Wood craftsmanship and technology converge in this combined visitor centre, sports museum, and economic development office.
- Showcases how modern designs with complex geometries can be quickly and economically built.
- The building’s signature curved wing-like roof represents the eagles in the Squamish Valley.
- Built using 60,000 board feet of Douglas-fir timber from the west coast of British Columbia.
Craftsmanship and technology converge in this combined visitor centre, sports museum, and economic development office. Thirty-five different composite steel-and-timber roof trusses, each with a unique geometry, comprise the curved, butterfly-like roofs that perch lightly on a supporting structure of exposed timber columns, brackets, and beams.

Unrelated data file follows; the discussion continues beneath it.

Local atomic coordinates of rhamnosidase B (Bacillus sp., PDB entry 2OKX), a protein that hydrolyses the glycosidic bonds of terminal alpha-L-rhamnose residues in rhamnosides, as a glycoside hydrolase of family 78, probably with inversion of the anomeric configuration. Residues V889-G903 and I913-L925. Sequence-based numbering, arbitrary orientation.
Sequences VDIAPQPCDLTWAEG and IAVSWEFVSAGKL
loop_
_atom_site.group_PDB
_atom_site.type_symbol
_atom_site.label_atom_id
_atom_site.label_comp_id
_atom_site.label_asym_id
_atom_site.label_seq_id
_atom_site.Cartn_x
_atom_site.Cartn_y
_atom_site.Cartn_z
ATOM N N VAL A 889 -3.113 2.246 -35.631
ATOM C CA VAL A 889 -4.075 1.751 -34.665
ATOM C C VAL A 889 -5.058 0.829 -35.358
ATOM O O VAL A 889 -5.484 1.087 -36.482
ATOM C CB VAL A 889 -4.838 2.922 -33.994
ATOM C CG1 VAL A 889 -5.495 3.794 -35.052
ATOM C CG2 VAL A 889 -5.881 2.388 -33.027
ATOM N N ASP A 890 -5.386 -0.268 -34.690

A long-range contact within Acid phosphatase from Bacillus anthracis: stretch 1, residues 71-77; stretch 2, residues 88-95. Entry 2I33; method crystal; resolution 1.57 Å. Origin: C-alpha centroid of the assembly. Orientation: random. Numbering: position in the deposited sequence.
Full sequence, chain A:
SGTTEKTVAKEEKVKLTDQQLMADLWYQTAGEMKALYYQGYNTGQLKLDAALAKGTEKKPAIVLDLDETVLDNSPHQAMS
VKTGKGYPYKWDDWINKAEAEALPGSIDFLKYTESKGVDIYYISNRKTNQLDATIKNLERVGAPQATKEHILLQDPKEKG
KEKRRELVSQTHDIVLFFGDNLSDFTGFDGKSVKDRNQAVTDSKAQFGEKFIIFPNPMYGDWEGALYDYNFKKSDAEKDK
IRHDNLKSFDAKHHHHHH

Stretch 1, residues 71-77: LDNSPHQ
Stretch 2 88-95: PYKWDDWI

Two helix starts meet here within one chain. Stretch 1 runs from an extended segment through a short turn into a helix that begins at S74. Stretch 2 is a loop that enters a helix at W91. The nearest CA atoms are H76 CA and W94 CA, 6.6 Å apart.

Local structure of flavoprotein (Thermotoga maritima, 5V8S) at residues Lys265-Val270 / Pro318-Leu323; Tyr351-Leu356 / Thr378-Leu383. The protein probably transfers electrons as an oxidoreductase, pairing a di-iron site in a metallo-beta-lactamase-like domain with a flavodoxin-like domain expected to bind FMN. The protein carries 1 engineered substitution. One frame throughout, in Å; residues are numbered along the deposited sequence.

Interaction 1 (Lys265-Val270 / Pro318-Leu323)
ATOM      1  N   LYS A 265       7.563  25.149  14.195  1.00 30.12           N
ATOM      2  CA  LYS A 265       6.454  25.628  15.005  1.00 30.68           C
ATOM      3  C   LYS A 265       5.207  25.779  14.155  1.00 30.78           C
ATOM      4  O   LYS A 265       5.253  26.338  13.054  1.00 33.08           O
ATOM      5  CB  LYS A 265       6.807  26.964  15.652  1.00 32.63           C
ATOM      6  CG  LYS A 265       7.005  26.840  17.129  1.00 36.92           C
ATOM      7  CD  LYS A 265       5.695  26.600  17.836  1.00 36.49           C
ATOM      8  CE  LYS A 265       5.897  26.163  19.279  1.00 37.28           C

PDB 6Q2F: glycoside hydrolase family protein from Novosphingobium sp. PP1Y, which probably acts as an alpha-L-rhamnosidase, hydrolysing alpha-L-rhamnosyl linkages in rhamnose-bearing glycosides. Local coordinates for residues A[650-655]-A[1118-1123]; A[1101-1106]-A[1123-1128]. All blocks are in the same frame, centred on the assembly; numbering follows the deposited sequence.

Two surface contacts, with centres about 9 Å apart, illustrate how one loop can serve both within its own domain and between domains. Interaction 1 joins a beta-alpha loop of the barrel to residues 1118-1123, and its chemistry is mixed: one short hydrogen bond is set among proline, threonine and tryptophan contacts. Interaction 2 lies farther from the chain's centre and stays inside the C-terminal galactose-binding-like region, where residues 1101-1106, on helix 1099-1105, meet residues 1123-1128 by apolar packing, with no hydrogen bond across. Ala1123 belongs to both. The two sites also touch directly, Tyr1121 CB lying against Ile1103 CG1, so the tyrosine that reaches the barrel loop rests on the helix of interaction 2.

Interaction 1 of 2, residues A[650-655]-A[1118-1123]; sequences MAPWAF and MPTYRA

The elliptical plan and expansive glazing ensures the building is highly visible from BC’s Sea-to-Sky Highway. The organic form reflects the local alpine geography, and surely inspires the more than two million visitors who pass by it each year on their way between Vancouver and Whistler. Computer-aided design and manufacturing software technology was critical to the success of the project, with over one thousand uniquely shaped heavy-timber members—few, if any, containing right angles—made from locally grown Douglas-fir harvested from a sustainably managed forest operated by the Squamish Nation.